Growing up, Phally Pheng knew she wanted to be a teacher. Today, with the help of sponsorship, she’s standing at the front of the class
Phally Pheng likes getting hands up in the air. Phally, a former sponsored child who now teaches in northeast Cambodia
, gives lessons that are not one-way. She wants her students to participate—for their hands to spring up when she asks a question. One August morning, the 21-year-old teacher called a boy to the blackboard. He didn’t hesitate to get his hands on some chalk. Before class, Phally told me that her only dream was to become a teacher. “I told my sponsor this and she encouraged me to study hard.” The boy at the board was sponsored, too. If he follows his teacher’s example of adding determin
ation to sponsorship, his dream could also come true.
Phally Pheng and her students.
During a break from teaching, Phally sat with me in an empty classroom and recalled the days before World Vision came to her Samlot
community. Her parents were farmers but they didn’t earn enough to support Phally, and her younger sister and brother. Phally’s parents had to borrow money from her aunt to pay school fees. Until she turned nine and a Canadian began to sponsor her, Phally went to school, but her classes were outside—her community didn’t have a building for the children to learn in.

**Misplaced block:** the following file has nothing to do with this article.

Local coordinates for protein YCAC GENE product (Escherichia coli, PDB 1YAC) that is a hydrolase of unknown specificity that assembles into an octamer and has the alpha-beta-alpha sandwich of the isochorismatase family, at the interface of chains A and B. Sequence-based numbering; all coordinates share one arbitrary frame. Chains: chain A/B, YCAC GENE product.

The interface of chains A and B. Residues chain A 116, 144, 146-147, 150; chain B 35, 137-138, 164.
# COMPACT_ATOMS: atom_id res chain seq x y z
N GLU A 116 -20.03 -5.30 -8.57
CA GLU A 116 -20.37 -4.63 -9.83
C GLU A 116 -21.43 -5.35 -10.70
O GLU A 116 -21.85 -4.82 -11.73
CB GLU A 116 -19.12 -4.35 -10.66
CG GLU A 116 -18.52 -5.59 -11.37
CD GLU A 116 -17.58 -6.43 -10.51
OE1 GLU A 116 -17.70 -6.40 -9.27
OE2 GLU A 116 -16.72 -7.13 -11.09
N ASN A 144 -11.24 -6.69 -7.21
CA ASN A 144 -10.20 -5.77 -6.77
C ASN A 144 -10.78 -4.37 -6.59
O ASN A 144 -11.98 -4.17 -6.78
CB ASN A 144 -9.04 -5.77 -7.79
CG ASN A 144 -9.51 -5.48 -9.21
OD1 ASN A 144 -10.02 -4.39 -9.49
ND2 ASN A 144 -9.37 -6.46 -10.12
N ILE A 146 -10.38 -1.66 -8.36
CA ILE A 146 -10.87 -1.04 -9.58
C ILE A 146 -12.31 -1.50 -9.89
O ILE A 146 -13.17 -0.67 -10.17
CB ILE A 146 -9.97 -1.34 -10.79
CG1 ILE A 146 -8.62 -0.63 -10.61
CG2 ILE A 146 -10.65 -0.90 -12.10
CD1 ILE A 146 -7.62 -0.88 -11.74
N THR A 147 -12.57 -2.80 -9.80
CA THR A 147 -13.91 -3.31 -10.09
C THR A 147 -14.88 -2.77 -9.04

With sponsorship, the community changed in many ways. “There was a lot of development,” says Phally. “World Vision built a well, roads and school buildings.” Phally added that the well, in particular, made life easier. “We used to fetch water as far as eight kilometres away. But after we had the well, it was easy for us to get water.”
Phally also had a relationship with her sponsor, who sent Phally letters twice a year. “She would ask about my family and my schooling. She wanted to know how I was doing. She encouraged me a lot to study hard.” Phally would write back and tell her sponsor about her life and successes.
Phally also keeps her family close. When she was younger, she enjoyed cooking for her parents and siblings. Her favourite meals then were sour soup and fried meat. (Now her taste buds prefer kako soup and pork.)
After she finished high school, Phally went to college. She decided to become a teacher to help fix a problem she still saw in rural Samlot. “When I was growing up, we didn’t have enough teachers. I found this didn’t encourage us to go to school. I wanted to help my community.”
She has done just that for the past four years, teaching a number of grades and a variety of subjects. Her favourite subject is literacy (“I love reading,” she says). In class, Phally proudly wears a traditional Cambodian dress, but her pride for her students, who are all sponsored, seems most evident. “Through sponsorship, children have a chance to gain knowledge,” she says. “They receive what they need.” Phally is proof—she received what she needed to realize her dream.
This article originally appeared in the Spring 2014 issue of Childview.